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News Wrap: U.S. Treasury to borrow record $3 trillion in 2nd quarter

In our news wrap Monday, the U.S. Treasury will borrow nearly $3 trillion this quarter to cover pandemic relief. That record number is well over twice the total for all of 2019. Also, Israel's Supreme Court is hearing legal challenges to the governing coalition Prime Minister Benjamin Netanyahu formed with former rival Benny Gantz in April. Netanyahu’s defense team argued the bloc is legitimate.

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  • Judy Woodruff:

    In the day's other news: The U.S. Treasury said that it will borrow a record amount of money in this quarter to cover pandemic relief, nearly $3 trillion. That's well over twice the total for all of last year.

    Meanwhile, Treasury Secretary Steven Mnuchin warned that it's hard to tell if international travel can restart this year on anything more than a limited basis. He said Americans should focus on resuming domestic travel.

    For the first time ever, the U.S. Supreme Court justices heard oral arguments by phone today from their homes or offices due to the pandemic. And in another first, the audio was heard live. The case involved whether the travel Web site Booking.com has the legal right to trademark its name.

    We will take a closer look later in the program.

    The Supreme Court of Israel heard legal challenges today to Prime Minister Benjamin Netanyahu's governing coalition. He struck a deal last month with former rival Benny Gantz. Among other — and among things, it lets Netanyahu remain in office, despite facing trial on corruption charges.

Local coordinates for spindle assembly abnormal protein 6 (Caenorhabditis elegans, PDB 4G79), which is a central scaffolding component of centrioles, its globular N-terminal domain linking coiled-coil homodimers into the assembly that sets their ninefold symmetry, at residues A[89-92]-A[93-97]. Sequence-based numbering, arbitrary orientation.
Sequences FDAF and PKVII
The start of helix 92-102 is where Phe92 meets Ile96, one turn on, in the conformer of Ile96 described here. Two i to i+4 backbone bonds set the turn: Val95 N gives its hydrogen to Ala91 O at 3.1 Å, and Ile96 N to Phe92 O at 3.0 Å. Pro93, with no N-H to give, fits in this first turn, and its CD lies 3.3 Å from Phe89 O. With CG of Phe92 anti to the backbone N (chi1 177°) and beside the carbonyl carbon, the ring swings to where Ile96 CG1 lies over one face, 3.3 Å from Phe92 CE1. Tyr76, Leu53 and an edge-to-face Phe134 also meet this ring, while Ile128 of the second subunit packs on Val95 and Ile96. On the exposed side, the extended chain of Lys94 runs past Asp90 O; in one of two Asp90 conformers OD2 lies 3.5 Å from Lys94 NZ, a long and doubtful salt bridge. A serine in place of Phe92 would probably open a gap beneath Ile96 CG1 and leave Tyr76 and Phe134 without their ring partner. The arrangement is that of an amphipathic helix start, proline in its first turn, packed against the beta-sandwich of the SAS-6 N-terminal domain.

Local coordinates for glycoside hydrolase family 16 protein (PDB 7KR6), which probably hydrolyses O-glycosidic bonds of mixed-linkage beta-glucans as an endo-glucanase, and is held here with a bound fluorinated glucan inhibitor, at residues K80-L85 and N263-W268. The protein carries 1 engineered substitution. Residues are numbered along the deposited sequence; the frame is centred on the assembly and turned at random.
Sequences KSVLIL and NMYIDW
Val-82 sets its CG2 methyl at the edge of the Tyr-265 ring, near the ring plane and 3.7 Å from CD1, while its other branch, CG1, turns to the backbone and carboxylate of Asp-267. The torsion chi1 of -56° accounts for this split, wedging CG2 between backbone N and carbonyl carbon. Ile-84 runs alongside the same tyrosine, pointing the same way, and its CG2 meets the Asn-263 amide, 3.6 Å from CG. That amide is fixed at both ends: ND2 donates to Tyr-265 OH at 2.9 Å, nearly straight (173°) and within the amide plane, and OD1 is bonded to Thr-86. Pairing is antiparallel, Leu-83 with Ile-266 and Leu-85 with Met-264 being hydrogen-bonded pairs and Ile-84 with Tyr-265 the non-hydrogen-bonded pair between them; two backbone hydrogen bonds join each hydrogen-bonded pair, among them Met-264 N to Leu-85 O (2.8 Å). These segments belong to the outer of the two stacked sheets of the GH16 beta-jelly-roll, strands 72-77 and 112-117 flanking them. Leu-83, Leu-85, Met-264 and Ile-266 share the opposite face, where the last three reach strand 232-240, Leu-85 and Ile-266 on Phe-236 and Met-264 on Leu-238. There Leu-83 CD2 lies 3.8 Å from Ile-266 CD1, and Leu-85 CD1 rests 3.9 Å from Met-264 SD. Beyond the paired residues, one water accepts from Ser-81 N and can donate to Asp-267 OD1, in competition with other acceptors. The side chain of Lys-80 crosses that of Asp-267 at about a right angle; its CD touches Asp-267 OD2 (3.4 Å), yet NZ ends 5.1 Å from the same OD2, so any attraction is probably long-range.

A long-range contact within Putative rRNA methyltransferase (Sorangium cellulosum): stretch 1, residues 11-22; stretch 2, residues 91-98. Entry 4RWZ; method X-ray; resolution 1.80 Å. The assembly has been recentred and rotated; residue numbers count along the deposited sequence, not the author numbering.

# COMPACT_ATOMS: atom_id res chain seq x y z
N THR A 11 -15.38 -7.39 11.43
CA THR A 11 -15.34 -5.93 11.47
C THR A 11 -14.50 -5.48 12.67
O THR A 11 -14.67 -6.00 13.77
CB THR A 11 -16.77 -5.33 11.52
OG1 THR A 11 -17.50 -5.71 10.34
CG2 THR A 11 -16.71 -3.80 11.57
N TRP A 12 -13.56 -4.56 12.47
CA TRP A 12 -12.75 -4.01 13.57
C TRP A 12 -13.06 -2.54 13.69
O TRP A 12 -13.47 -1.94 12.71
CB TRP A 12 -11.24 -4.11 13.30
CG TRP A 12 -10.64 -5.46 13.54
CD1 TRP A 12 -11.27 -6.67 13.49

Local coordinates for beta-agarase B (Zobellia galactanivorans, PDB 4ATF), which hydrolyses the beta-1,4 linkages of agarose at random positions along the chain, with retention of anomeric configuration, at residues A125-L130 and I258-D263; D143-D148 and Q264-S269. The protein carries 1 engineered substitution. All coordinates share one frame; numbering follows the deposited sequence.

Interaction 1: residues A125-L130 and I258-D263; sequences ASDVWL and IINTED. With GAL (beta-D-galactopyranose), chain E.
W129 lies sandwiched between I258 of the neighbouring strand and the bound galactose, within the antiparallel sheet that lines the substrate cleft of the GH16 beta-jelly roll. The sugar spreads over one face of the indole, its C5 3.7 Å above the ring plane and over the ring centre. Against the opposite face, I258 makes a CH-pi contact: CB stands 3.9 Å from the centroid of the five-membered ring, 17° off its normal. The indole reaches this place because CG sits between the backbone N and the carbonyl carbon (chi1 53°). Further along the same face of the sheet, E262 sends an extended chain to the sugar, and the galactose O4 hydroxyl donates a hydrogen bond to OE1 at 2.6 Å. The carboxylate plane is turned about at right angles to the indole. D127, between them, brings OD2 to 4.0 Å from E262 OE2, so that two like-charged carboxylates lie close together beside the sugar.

His defense team argued today to a panel of 11 judges, all in face masks, that the governing bloc is legitimate.

  • Michael Rabello (through translator):

    We are in a situation where, in fact, inside this government are the two poles of the Israeli public. It's not that the government is not formed. The coalition and opposition were brought into the government and were given the possibility to serve together.

  • Judy Woodruff:

    If the court rejects the coalition deal, it could trigger a forth election in a little more than a year. Separately, the justices are considering whether Netanyahu can remain in office.

    Back in this country, the secretary of the U.S. Senate declined Joe Biden's request to release any potential records on file involving a sexual assault allegation. The secretary cited confidentiality rules. Former staffer Tara Reade says that then Senator Biden assaulted her in 1993, and that she filed a report.

    The Pulitzer Prizes for journalism are out. ProPublica and The Anchorage Daily News were honored today for exposing a lack of policing in Alaskan villages.

    The New York Times won for international reporting on the Russian government, plus two other prizes. And The Washington Post won for its reporting on the environment.

    In the arts, the musical "A Strange Loop" by Michael R. Jackson took the drama prize.

    And Colson Whitehead received his second fiction prize, this one for "The Nickel Boys" about a reform school in Florida.

    On Wall Street today, managed modest gains today. The Dow Jones industrial average added 26 points to close at 23749. The Nasdaq rose 105 points to close at 8711. And the S&P 500 was up 12.

    And the winningest coach in pro football history, Don Shula, has died at his home in South Florida. He had 347 victories with the Baltimore Colts and the Miami Dolphins. In 1972, he led Miami to the NFL's only undefeated season, winning a Super Bowl that year and the next.

    Don Shula was 90 years old.

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